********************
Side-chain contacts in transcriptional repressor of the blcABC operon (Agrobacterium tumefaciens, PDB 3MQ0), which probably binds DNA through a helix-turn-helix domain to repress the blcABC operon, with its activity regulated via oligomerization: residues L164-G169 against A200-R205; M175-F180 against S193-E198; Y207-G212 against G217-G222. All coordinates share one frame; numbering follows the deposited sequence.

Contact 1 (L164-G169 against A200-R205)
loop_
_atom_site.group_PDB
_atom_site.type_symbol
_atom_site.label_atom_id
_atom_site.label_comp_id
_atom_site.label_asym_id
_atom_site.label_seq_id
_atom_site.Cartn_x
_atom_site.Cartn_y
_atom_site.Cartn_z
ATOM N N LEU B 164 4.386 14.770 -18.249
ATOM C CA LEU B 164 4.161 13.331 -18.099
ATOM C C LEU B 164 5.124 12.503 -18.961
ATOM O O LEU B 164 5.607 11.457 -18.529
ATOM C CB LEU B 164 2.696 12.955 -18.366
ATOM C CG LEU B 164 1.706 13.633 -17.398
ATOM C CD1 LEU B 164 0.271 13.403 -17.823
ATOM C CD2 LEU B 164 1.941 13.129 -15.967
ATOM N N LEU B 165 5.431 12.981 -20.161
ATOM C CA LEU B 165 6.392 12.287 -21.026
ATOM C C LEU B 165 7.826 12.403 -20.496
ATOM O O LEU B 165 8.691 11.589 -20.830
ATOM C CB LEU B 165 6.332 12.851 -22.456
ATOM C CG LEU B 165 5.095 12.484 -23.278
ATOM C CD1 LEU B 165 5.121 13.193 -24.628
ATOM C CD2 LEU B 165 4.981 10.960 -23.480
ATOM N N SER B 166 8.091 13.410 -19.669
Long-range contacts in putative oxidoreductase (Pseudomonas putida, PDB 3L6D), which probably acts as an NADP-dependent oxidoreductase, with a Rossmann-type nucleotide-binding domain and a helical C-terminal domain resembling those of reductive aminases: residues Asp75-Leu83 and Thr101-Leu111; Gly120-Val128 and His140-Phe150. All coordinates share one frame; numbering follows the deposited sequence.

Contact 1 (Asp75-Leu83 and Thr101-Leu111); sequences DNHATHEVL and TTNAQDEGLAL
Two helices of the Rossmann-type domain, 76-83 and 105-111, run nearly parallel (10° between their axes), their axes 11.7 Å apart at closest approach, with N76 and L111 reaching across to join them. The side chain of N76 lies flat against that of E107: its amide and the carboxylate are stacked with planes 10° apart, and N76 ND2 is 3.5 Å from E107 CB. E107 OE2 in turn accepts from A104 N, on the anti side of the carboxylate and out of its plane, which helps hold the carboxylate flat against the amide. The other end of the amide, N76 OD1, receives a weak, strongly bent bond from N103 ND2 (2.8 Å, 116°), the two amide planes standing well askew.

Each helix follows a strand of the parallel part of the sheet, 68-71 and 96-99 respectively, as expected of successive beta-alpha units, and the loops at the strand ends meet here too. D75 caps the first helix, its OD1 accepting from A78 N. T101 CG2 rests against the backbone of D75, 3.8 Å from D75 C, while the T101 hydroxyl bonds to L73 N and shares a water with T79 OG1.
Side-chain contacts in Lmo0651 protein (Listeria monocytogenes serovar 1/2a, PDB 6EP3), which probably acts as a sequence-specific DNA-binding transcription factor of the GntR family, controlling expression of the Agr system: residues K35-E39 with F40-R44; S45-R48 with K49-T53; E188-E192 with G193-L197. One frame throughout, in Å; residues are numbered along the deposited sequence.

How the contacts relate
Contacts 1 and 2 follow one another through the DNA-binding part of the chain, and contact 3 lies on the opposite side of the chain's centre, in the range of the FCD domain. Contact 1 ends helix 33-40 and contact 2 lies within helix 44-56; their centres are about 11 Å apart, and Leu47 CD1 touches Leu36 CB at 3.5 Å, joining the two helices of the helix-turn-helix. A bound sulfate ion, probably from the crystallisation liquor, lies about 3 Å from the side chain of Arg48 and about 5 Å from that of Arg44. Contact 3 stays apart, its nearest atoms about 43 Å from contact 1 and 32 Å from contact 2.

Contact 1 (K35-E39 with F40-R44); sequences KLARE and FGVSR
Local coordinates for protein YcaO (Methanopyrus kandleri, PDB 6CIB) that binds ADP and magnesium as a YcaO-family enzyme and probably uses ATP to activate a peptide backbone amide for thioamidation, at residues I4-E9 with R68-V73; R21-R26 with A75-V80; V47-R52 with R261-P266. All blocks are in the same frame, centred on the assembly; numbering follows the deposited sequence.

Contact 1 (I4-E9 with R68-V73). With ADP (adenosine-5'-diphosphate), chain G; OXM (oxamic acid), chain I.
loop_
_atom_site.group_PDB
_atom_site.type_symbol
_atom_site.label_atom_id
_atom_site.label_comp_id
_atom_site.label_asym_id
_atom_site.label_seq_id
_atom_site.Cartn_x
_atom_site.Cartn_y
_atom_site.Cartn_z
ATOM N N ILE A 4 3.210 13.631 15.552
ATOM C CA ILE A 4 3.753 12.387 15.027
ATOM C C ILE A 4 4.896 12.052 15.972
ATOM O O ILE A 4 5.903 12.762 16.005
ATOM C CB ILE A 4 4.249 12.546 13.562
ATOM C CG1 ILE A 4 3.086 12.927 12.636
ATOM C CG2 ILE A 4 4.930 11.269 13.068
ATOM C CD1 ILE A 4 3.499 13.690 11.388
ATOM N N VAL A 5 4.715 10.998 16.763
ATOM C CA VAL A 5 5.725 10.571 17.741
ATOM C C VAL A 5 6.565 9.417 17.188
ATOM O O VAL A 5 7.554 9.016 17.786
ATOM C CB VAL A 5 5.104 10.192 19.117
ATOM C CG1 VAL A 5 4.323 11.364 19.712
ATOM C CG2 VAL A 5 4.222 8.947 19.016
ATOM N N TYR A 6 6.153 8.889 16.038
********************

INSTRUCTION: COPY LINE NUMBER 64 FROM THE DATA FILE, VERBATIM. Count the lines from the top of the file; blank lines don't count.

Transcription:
ATOM C CG2 VAL A 5 4.222 8.947 19.016